Hidmo is a traditional house type common in Tigra, and the adjacent area of the Eritrean highlands. It consists of mainly masonry walls, wooden ceilings, and a soil roof. The term ‘hidmo’ is derived from the verb ‘ha’deme,’ (‘de’ read with strong emphasis) which means to cover with soil concrete. It is said to have been introduced by the Semitic people who came from Southern Arabia around 1000 B.C.
Hidmo applies to the main house built in the parcel, and is where the vast majority of daily indoor activities are carried out. There could be small variations as to how many rooms a Hidmo may have and its layouts.
In some parts of Tigrai, the central apsce of the floor with entrance door of the house is named midri-bet. In addition, a two-storied part for cereal storage and housing small domestic animals, and one-storied part for sleeping and storing equipment are often attached. The indoor environment of the hidmo house is stabilized because of the thick walls, ceiling and roof, and the limited number of openings.
Stones for the walls, woods for the ceilings and soil for the roof are the principal building materials of hidmo. The masonry walls on which the beams are placed are usually made from hewn stone and mud. The beams are then overlaid with rods and branches of trees before they are covered with soil, which serves as the roof. Inside, huge timber poles are erected to carry the heavy roof joists. The number of timber poles depends on the size of the house.
These poles that support the wooden bar ceilings and the soil roof are known as ‘Andi’ or ‘Endifti’. Thick and strong woods are selected to serve his important purpose.
The making of hidmo requires plenty of wood to support the concrete made of soil. For this reason, the gathering of wood is one of the biggest tasks in the building process.
Hidmo is often built by the man of the house and his countrymen. The country men do not get paid, but when the major work is completed, the man of the house throws a party to thank his country me. The finishing touches are done by the members of the family.
At the entrance to the hidmo there is a porch which is called gebela, a hangout for the family where the yoke often hangs from the ceiling. This something similar to what we call ‘salon’ in modern house.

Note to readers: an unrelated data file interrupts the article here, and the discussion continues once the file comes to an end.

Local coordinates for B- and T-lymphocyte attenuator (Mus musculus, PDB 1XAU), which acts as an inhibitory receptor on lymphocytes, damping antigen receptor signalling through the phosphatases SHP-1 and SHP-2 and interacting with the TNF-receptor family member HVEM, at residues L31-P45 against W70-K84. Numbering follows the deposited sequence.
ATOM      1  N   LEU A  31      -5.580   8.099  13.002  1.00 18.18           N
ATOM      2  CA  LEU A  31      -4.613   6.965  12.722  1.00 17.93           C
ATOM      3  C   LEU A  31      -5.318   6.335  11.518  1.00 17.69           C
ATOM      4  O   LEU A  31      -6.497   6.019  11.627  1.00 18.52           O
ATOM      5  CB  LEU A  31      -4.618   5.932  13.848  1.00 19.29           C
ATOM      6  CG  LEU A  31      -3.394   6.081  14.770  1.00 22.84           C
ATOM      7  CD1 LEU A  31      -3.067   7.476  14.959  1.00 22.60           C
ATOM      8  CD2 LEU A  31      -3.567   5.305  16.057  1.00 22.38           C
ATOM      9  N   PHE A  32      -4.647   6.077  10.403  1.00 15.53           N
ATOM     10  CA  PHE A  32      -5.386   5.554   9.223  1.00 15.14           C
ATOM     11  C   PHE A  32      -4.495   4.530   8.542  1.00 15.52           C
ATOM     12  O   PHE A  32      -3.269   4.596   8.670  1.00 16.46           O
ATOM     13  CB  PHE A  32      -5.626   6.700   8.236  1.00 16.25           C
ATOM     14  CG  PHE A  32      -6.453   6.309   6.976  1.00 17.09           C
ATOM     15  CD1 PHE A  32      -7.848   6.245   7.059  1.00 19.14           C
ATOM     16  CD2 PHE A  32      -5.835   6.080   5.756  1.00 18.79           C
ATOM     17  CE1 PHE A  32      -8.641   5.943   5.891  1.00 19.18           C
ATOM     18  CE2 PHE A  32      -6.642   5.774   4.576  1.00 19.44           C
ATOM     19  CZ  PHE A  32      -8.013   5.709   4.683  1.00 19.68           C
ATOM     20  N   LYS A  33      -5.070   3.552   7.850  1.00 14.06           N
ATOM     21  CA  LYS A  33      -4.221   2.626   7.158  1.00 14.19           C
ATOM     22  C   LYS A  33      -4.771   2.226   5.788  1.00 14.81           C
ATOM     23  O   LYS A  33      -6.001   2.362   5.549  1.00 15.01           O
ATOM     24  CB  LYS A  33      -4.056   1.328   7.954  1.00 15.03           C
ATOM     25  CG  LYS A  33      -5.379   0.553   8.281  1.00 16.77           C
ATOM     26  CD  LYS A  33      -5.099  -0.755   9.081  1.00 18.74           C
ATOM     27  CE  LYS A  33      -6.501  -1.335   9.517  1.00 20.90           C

Inside, there is midri-bet where most of the daily activities happen. The wall is plastered with mud and decorated using colors made from leaves. The midri-bet is multifunctional; it serves as a living, dining and bed room. The bed (medeb or ni’edi), bench (medhe) and shelf (seregela) in midri-bet are all made using stone and mud. In addition, there are big barns made of mud that are erected in the house and help separate the midri-bet and wushate.
Wushate, which is adjacent to the midri-bet, is reserved for women and serves as the kitchen. It has a met’han (grinder) at the very entrance, mogogo (a traditional oven for making bread — injera and qicha), moqlo (mogogo-like but made of metal instead of earth), which is used for roasting grains and baking meteka (bread used in brewing the traditional drink siwa), gulisha (a traditional stove), and Tush or gubitish (used as a steam bath for women).
Tush is a shallow hole, about 20 cm in diameter and 10 cm in depth, dug in the ground. Women who want to have a steam bath place fresh leaves and roots from trees in the hole and burn it to create smoke. Then they put butter on their head, sit on a stool near the burning leaves and roots and cover themselves with a blanket and stay there for as long as they can and leave before they start to feel safucacted by the smoke.
Some hidmos have a small exit door through wushate called ‘guaro’ or ‘higua’, often used as a shortcut passage to the backyard. And there is also a small window for light to enter the room.
Within the courtyard there is dembe (space for the cattle and pack animals), which may have a roof but no doors to give the animals freedom to move around in the whole compound. There is also unroofed encircled space for the smaller domestic animals such as sheep and goats. The chicken are usually kept within the main house, or in small dedicately built rooms.